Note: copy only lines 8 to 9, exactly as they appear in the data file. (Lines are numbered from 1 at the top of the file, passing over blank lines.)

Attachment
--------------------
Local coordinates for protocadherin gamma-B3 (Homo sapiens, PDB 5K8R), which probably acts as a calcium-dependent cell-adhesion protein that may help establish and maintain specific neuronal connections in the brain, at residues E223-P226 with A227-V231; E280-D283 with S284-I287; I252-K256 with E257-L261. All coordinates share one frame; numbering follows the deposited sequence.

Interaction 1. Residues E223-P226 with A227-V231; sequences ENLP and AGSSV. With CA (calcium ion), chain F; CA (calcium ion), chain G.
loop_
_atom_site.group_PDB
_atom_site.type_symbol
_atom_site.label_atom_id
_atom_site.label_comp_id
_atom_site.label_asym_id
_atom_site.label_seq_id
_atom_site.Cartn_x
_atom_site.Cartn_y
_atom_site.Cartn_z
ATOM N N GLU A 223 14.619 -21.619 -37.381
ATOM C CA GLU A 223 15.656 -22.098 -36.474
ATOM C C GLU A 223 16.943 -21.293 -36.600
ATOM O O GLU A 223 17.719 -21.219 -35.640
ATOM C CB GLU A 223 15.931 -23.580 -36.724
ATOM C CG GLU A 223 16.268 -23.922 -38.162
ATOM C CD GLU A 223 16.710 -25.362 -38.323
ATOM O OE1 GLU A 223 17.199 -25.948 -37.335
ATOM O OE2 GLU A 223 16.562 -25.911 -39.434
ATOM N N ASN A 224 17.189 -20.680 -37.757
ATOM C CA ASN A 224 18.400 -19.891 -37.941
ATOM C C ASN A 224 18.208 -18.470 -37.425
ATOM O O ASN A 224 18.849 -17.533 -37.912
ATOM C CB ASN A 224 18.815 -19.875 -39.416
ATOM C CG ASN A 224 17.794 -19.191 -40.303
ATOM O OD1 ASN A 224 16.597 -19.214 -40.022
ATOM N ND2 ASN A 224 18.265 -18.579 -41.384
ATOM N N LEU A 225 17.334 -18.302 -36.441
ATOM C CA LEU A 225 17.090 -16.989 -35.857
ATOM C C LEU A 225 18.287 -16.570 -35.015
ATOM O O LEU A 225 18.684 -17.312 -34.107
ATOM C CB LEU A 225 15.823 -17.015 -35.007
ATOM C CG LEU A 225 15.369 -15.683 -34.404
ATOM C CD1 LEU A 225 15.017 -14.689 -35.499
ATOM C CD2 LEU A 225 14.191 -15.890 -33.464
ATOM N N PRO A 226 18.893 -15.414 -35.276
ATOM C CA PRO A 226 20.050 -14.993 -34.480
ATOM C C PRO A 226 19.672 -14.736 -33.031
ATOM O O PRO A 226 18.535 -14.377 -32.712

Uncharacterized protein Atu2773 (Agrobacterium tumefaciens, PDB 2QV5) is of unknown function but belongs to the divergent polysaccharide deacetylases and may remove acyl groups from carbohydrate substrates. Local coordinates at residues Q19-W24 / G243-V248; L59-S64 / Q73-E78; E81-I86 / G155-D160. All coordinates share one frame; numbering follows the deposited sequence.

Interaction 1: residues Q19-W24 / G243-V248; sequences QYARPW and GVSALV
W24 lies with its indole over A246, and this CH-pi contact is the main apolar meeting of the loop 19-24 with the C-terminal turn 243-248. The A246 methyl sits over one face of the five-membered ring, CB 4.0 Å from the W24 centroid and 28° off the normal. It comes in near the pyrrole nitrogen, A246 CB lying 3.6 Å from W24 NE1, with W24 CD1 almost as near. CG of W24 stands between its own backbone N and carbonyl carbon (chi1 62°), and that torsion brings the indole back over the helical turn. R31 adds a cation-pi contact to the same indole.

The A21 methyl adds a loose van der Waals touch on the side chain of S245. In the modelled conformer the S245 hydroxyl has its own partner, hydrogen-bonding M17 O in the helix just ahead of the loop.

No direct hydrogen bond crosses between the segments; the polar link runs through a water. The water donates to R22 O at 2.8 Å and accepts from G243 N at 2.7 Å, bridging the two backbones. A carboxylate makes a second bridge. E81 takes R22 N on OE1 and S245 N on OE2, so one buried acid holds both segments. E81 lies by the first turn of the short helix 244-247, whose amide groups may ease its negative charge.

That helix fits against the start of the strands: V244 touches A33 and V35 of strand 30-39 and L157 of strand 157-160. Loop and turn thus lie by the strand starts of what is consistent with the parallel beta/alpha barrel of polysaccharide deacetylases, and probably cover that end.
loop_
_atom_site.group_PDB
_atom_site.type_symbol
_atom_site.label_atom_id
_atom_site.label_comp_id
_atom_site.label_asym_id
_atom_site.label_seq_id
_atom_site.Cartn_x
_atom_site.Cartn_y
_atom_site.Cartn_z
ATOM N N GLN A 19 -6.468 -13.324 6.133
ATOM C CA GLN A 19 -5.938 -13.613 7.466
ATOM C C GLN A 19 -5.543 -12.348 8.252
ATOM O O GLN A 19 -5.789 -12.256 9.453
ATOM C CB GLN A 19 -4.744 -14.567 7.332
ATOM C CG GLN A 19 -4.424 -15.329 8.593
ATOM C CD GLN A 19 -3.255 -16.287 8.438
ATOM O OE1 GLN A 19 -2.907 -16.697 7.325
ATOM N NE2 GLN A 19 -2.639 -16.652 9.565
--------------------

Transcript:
_atom_site.label_asym_id
_atom_site.label_seq_id